MyHackerNews

911: Vulnerable to Hackers?

The 911 systems provide a quick and reliable way for citizens to access emergency services, and it is one that is frequently used. It is estimated that 240 million calls are made to 911 annually. How much disruption would be caused if the service was hacked and went down?

Background to 911

In 1957 the National Association of Fire Chiefs recommended that there be a single nationwide number for fires. From then on AT&T worked with the federal government on how to implement this. It was eleven years later, in 1968, that AT&T announced that 911 would be the universal emergency number during a press conference in Washington DC. Just 35 days after this, the first 911 call was placed in Alabama. However, rolling the system out across the country was a slow and painful process, by 1979 only 25% of the US population was covered by 911 or a similar service.

There was pressure to implement a universal number service from the beginning. Many other countries had already implemented one, for example, the UK introduced their emergency number, 999, back in 1937; New Zealand rolled out theirs in 1957, and Australia followed suit in 1961. Back in 1967 firefighter Leonard Kershner, who was representing the International Association of Firefighters asked India rep Ed Roush why the US had higher fire deaths compared to other countries, Ed responded that it was due to response time.

See:

Hacks on 911

The US has seen some recent hacks on the 911 dispatch system, highlighting the importance of security on a system so critical for so many Americans. In March 2018, Baltimore’s 911 dispatch system was hacked, with the breach lasting 17 hours. The hackers had targeted a server responsible for electronically capturing details of the calls. Authorities stated that the breach was limited and that the information was relayed manually. The city of Atlanta also experienced a huge ransomware attack in the same month that meant city officials could not turn on their computers. This meant that police officers had to document information manually, although 911 was not affected directly.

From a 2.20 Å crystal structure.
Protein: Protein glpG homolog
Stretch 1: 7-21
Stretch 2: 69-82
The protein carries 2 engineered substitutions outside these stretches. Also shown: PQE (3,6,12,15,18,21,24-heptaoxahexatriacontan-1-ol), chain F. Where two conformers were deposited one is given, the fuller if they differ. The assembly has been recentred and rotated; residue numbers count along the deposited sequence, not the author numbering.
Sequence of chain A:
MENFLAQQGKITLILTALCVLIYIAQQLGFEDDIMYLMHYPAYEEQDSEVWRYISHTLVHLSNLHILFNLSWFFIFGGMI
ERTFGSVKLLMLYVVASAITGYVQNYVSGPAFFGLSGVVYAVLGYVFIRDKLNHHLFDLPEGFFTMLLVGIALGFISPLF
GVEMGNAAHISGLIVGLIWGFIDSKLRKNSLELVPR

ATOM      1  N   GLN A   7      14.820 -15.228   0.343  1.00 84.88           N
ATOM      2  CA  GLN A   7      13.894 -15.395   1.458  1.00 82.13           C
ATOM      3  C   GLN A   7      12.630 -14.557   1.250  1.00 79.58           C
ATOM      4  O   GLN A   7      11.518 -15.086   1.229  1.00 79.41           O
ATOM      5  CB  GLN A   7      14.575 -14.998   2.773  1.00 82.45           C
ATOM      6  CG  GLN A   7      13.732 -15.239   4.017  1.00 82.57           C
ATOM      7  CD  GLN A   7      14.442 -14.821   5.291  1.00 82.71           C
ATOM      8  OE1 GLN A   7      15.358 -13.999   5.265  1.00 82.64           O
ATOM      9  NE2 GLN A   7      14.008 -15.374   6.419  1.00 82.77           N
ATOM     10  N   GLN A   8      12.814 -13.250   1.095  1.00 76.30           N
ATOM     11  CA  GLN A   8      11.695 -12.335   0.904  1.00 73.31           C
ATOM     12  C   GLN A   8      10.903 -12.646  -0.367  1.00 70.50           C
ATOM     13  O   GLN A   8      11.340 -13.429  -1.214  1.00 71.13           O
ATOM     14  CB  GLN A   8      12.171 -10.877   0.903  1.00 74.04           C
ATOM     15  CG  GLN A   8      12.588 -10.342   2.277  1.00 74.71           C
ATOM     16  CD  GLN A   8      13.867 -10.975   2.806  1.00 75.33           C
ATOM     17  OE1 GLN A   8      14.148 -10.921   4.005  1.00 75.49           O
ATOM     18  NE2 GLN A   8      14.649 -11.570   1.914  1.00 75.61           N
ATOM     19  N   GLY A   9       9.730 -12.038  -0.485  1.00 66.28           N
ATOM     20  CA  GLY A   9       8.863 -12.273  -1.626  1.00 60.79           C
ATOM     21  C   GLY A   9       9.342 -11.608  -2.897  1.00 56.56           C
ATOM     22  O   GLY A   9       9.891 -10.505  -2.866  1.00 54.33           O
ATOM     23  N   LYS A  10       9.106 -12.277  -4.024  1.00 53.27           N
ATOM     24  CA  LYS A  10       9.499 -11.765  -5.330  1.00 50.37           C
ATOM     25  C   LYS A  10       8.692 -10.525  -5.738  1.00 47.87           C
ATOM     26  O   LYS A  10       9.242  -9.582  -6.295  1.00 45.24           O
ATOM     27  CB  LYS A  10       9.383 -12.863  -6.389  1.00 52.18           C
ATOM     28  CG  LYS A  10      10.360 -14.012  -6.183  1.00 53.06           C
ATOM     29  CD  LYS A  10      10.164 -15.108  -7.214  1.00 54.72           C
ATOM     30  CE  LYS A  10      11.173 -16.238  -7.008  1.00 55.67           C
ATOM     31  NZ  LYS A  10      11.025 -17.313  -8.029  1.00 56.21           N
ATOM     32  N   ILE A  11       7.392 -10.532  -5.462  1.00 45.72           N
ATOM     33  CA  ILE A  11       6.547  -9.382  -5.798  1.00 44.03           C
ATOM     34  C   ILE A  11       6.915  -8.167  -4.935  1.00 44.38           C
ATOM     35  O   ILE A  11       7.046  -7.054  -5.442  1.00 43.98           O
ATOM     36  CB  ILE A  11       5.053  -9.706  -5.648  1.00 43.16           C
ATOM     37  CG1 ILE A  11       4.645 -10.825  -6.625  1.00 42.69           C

Cybersecurity company SecuLore Solutions released a report detailing that 184 cyber attacks had been carried out on public safety agencies between 2015 and 2017. Attacks on 911 accounted for almost one-quarter of these attacks.

The preferred type of attack is a DDoS attack. A distributed denial of service attack is where multiple compromised computer systems attack a target in which several compromised computer systems attack a target, for example, a server, website or network, causing a denial of service. This means that legitimate users can no longer gain access to the system.

It is clear that more needs to be done to safeguard emergency service systems against these types of attacks. While a massive attack has not been conducted, in many ways the dispatch system is vulnerable and a large scale attack could be just around the corner. These systems are life-critical systems and so their security should be taken very seriously.

Get real time updates directly on you device, subscribe now.

This website uses cookies to improve your experience. We'll assume you're ok with this, but you can opt-out if you wish. Accept Read More